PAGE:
Now more than ever, all authors must self-promote in order to survive. But how do you do that without irritating your audience? Here are five things to watch out for:
Self-promotion on Twitter. One word. Don’t. This holds for any form of social media. Too often, you see writers who only tweet like this: “This is my favorite sentence from my book! Buy it here: bitly/xy123”. If I wanted ads in my feed, I’d go to Facebook. Twitter is a way to connect and build an audience. To do that, you need to post something the reader finds interesting.Readers should get to know you, understand your thought process, or follow your life. Readers love to know the mind behind the book. You’re a self-styled celebrity so act like one! Tweet about you - your day, your inspiration, your failures, your love - and your audience will connect. If they like what you tweet, they'll seek out your book. As a side note, many authors are publishing their tweets in anthologies. I don’t think anyone will buy an anthology of “My character is so cool! Buy my book: bitly/xy123”
Staying Home: Books are like colds. They spread only by contact. Yes, you write alone, but you need to meet people or else you don't exist. The next time you suffer writer's block, go to a mixer. Every Better Business Bureau has one. Ask people their personal stories. You might find your next story idea, or a your next main character. You might be bored out of your mind, driven to return home to write. Either way, let real life drive your art. Which leads us to your third mistake.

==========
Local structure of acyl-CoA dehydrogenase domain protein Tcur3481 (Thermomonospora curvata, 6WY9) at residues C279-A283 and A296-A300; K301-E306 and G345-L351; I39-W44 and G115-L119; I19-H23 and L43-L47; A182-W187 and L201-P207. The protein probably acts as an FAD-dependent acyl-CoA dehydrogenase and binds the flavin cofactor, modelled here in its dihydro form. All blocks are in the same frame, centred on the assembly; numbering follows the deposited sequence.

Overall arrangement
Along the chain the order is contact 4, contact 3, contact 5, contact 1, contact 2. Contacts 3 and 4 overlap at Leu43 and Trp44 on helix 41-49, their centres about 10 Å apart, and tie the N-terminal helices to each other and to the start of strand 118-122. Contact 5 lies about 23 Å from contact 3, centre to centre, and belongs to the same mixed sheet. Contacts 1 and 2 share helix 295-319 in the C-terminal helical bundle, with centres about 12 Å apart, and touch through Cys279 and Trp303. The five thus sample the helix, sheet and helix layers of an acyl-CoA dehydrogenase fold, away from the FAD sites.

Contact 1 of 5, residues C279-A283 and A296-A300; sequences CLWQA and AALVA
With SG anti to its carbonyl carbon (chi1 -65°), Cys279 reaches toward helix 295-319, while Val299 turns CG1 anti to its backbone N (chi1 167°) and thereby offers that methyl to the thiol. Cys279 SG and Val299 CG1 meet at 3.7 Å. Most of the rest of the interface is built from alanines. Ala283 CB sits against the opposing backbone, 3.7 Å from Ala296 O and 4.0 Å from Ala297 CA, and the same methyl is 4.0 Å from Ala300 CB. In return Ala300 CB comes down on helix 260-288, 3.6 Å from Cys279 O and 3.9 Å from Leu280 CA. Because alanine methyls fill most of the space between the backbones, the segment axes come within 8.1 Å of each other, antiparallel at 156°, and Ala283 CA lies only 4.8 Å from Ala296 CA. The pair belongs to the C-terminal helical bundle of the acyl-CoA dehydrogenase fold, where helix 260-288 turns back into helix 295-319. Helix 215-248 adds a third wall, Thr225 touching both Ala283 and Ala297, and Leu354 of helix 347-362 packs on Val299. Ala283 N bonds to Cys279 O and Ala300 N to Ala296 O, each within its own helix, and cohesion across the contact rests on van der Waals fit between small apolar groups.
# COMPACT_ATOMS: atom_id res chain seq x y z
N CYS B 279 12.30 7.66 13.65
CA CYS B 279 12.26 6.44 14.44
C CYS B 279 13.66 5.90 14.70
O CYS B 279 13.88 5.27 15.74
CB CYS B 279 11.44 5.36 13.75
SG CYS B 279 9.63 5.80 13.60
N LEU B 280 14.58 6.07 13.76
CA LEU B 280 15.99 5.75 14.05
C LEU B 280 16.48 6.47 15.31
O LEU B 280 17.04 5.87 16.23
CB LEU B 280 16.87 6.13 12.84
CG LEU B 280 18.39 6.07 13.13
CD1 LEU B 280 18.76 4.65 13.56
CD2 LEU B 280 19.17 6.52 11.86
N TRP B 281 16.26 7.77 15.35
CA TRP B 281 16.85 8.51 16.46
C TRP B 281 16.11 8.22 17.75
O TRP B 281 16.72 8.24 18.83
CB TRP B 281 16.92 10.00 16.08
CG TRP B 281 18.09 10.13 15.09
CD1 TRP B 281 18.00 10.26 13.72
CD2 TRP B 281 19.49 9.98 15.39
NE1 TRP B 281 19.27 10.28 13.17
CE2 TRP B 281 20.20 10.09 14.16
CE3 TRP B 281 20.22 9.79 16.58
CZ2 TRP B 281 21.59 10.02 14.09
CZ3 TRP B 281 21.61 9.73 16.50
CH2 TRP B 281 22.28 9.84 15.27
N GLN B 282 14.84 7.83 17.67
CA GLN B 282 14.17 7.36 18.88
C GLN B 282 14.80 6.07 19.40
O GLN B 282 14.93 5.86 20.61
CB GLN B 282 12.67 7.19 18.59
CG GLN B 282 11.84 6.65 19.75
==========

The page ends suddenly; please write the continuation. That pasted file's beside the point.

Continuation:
Hanging with Writer Friends. Writers are nice people to hang with. Talking shop with someone who understands is a relief sometimes. But writers shouldn’t be your only friends. If you get out of the house once a week and spend that time with writers, you might as well be in therapy. There are two reasons to see other people. One: strangers will think you’re cool when you say you’re a writer. Two: strangers might buy your book. When you pitch your book to a writer, you're not only preaching to the choir, you’re in the third row with a hymnal. Get out and meet people nothing like you. Join the Rotary Club or volunteer at a senior center. Not only will they think you’re cool, you won't have to explain otherwise.
Optimism: Let’s get this out of the way now: No one cares about you or your book. Set aside your brilliance or at least your expectation that others will find you brilliant. It’s one thing to believe in your work. It’s another to be genuinely shocked when no one reads it. If your promotion starts at the point where you believe no one has heard about your book or you (because they haven't) then you have a realistic view of the work ahead.
Going it alone: Writing is like living in the Dark Ages. If you write alone in the wilderness, you will die. You need to form alliances, join groups who can help get your work out there. Beware! Writer’s circles, writing classes, and reading groups are self-deluding dead ends. Everyone is there for the same reason you are - to be heard. That usually means no one is listening. Instead, try volunteering at the local library to get insight into how libraries buy books like yours – and have a librarian promote you at readings and conferences. Join a booksellers organization. Become a publisher. Start a review blog. Anything you do to mix your work into a larger pool of authors is going to help get your name out there.
Now get out there. Not only will you find an audience for your work, but you’ll enrich your writing with real-life characters, situations, and drama. You might even have fun.